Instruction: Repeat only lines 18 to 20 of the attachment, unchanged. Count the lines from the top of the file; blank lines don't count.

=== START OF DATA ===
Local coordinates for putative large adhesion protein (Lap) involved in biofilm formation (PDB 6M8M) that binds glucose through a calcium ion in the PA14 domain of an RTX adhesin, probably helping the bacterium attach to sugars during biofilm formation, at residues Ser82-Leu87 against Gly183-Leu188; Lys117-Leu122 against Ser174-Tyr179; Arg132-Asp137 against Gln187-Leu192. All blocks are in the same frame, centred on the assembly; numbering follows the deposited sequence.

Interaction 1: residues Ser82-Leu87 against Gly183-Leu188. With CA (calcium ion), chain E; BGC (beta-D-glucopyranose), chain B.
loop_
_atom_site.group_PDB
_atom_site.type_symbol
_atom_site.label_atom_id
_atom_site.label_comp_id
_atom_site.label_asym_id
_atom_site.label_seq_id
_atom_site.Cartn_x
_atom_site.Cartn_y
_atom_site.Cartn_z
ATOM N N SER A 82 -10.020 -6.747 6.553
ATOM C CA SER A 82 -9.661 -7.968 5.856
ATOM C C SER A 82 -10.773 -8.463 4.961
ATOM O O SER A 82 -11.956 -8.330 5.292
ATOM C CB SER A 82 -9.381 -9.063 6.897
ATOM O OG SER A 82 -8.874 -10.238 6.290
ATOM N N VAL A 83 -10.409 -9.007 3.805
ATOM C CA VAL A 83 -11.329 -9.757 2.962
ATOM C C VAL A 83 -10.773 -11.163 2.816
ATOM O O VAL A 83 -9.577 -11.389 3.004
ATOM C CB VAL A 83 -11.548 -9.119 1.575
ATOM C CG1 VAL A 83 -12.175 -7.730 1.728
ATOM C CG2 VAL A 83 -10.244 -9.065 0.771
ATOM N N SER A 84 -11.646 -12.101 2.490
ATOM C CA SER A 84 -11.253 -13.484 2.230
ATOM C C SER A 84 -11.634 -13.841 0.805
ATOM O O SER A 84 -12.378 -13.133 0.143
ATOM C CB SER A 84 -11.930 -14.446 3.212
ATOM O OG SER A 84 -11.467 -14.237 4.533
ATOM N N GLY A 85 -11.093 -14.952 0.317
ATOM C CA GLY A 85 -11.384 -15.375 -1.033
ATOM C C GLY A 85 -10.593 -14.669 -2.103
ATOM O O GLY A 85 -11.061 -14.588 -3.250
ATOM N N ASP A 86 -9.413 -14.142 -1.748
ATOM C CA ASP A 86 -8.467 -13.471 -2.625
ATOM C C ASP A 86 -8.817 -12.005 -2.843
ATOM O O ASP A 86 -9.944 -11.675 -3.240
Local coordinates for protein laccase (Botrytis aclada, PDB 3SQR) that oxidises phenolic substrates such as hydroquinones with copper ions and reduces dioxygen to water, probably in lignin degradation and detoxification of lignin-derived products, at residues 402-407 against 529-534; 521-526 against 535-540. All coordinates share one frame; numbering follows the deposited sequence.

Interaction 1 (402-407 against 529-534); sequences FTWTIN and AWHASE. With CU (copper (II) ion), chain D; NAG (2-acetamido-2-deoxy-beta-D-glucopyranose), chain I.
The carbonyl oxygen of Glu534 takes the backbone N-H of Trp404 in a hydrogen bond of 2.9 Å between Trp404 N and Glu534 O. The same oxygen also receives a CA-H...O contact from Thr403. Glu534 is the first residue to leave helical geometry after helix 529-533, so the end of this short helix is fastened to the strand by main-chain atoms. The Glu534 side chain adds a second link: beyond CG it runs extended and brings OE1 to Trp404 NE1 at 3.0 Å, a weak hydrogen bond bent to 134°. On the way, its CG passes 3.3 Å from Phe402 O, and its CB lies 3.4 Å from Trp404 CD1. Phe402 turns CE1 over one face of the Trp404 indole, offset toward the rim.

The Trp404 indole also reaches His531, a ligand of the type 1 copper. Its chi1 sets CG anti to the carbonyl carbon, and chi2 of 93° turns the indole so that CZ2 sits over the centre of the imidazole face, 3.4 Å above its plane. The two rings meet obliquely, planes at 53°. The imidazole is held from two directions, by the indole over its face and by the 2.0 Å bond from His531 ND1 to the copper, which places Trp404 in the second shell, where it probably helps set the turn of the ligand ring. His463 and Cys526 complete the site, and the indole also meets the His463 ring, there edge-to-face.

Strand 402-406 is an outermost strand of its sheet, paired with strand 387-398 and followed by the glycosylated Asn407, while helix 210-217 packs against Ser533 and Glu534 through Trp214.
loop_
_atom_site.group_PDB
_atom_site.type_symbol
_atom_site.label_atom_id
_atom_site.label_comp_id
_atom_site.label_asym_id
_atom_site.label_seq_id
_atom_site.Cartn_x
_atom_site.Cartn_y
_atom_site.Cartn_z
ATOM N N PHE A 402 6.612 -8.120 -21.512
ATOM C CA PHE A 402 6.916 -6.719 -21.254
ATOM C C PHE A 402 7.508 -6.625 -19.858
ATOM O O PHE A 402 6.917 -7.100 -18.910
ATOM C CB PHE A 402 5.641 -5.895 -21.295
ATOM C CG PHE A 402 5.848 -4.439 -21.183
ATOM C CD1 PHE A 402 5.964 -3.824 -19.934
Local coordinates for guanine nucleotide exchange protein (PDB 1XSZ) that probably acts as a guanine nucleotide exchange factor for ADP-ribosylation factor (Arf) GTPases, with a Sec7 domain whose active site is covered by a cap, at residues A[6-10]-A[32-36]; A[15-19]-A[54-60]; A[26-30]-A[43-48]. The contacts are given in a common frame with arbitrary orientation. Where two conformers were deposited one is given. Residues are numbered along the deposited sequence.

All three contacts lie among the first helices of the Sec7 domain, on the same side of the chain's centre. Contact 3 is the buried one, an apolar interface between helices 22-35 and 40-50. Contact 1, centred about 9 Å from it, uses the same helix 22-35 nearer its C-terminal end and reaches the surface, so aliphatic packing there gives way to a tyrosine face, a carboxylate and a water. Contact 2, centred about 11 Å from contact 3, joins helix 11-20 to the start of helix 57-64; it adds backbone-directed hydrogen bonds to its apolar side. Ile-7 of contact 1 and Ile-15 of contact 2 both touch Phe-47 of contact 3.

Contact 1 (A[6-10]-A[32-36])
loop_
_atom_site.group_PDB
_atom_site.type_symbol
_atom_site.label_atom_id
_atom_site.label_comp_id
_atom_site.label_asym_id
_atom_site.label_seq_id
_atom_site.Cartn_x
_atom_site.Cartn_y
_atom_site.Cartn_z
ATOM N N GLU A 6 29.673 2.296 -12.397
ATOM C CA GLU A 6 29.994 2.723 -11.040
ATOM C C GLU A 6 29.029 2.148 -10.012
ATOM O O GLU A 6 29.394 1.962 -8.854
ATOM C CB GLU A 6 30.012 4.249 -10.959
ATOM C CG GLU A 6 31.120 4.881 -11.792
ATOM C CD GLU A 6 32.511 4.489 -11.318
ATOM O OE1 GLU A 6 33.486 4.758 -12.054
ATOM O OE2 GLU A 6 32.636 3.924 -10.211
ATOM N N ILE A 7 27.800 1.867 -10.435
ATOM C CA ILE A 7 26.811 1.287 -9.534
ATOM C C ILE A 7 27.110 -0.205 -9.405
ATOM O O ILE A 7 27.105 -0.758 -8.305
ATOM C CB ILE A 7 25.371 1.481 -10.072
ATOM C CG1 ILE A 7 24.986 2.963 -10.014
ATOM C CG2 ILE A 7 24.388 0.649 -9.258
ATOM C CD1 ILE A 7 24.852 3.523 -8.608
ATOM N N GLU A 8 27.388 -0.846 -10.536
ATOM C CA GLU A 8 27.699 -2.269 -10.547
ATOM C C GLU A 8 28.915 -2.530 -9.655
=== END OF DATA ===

ATOM O OG SER A 82 -8.874 -10.238 6.290
ATOM N N VAL A 83 -10.409 -9.007 3.805
ATOM C CA VAL A 83 -11.329 -9.757 2.962